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1.
J Immunother Cancer ; 8(2)2020 12.
Article in English | MEDLINE | ID: covidwho-1317007

ABSTRACT

BACKGROUND: Adenoviral vectors emerged as important platforms for cancer immunotherapy. Vaccination with adenoviral vectors is promising in this respect, however, their specific mechanisms of action are not fully understood. Here, we assessed the development and maintenance of vaccine-induced tumor-specific CD8+ T cells elicited upon immunization with adenoviral vectors. METHODS: Adenoviral vaccine vectors encoding the full-length E7 protein from human papilloma virus (HPV) or the immunodominant epitope from E7 were generated, and mice were immunized intravenously with different quantities (107, 108 or 109 infectious units). The magnitude, kinetics and tumor protection capacity of the induced vaccine-specific T cell responses were evaluated. RESULTS: The adenoviral vaccines elicited inflationary E7-specific memory CD8+ T cell responses in a dose-dependent manner. The magnitude of these vaccine-specific CD8+ T cells in the circulation related to the development of E7-specific CD8+ tissue-resident memory T (TRM) cells, which were maintained for months in multiple tissues after vaccination. The vaccine-specific CD8+ T cell responses conferred long-term protection against HPV-induced carcinomas in the skin and liver, and this protection required the induction and accumulation of CD8+ TRM cells. Moreover, the formation of CD8+ TRM cells could be enhanced by temporal targeting CD80/CD86 costimulatory interactions via CTLA-4 blockade early after immunization. CONCLUSIONS: Together, these data show that adenoviral vector-induced CD8+ T cell inflation promotes protective TRM cell populations, and this can be enhanced by targeting CTLA-4.


Subject(s)
Cancer Vaccines/immunology , Immunologic Memory/immunology , Immunotherapy/methods , Neoplasms/drug therapy , Animals , Humans , Mice , Neoplasms/immunology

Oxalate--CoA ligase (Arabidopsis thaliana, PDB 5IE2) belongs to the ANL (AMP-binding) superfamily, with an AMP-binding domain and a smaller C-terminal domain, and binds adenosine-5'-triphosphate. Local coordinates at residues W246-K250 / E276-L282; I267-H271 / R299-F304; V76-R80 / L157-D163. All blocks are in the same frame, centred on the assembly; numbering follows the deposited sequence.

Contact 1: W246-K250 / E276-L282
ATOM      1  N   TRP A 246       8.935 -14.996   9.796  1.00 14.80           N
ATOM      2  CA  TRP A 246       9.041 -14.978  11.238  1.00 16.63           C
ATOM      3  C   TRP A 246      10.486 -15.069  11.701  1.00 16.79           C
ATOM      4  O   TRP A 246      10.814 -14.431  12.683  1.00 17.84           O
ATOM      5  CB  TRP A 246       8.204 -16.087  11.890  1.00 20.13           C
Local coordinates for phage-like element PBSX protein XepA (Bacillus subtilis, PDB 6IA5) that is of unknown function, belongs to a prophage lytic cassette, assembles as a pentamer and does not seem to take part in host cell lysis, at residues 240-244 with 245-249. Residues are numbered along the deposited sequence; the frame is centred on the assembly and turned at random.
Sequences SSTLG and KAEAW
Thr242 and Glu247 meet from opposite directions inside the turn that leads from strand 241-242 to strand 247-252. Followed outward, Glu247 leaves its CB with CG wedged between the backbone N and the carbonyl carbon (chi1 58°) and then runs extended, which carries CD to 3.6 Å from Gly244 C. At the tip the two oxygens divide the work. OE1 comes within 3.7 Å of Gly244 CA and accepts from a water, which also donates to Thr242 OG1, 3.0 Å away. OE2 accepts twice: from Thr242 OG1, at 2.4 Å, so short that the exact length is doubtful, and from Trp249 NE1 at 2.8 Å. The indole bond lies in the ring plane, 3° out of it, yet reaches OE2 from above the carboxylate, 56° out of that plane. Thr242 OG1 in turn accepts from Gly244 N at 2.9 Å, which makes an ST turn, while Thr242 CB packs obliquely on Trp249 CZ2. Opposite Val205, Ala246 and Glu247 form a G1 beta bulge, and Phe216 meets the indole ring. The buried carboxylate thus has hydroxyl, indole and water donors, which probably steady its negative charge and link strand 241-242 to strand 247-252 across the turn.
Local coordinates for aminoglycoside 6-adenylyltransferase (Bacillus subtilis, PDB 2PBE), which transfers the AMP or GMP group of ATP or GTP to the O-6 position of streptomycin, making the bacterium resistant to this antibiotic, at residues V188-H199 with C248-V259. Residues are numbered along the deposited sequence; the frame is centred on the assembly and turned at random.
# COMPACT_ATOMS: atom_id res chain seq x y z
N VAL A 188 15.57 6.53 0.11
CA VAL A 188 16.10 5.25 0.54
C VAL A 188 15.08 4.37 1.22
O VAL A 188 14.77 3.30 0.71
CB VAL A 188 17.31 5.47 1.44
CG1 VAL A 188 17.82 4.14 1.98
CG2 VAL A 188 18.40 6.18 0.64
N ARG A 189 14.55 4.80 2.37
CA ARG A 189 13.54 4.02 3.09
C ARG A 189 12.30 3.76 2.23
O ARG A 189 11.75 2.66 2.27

2.
Euro Surveill ; 25(42)2020 10.
Article in English | MEDLINE | ID: covidwho-886128

ABSTRACT

BackgroundThe progression and geographical distribution of severe acute respiratory syndrome coronavirus 2 (SARS-CoV-2) infection in the United Kingdom (UK) and elsewhere is unknown because typically only symptomatic individuals are diagnosed. We performed a serological study of blood donors in Scotland in the spring of 2020 to detect neutralising antibodies to SARS-CoV-2 as a marker of past infection and epidemic progression.AimOur objective was to determine if sera from blood bank donors can be used to track the emergence and progression of the SARS-CoV-2 epidemic.MethodsA pseudotyped SARS-CoV-2 virus microneutralisation assay was used to detect neutralising antibodies to SARS-CoV-2. The study comprised samples from 3,500 blood donors collected in Scotland between 17 March and 18 May 2020. Controls were collected from 100 donors in Scotland during 2019.ResultsAll samples collected on 17 March 2020 (n = 500) were negative in the pseudotyped SARS-CoV-2 virus microneutralisation assay. Neutralising antibodies were detected in six of 500 donors from 23 to 26 March. The number of samples containing neutralising antibodies did not significantly rise after 5-6 April until the end of the study on 18 May. We found that infections were concentrated in certain postcodes, indicating that outbreaks of infection were extremely localised. In contrast, other areas remained comparatively untouched by the epidemic.ConclusionAlthough blood donors are not representative of the overall population, we demonstrated that serosurveys of blood banks can serve as a useful tool for tracking the emergence and progression of an epidemic such as the SARS-CoV-2 outbreak.


Subject(s)
Antibodies, Neutralizing/blood , Antibodies, Viral/blood , Betacoronavirus/immunology , Blood Donors , Coronavirus Infections/epidemiology , Pandemics , Pneumonia, Viral/epidemiology , Population Surveillance , Adult , COVID-19 , Cluster Analysis , Coronavirus Infections/blood , Enzyme-Linked Immunosorbent Assay , Female , Geography, Medical , Humans , Inhibitory Concentration 50 , Male , Models, Immunological , Neutralization Tests , Pneumonia, Viral/blood , Prevalence , SARS-CoV-2 , Scotland/epidemiology , Sensitivity and Specificity , Seroepidemiologic Studies , Urban Population
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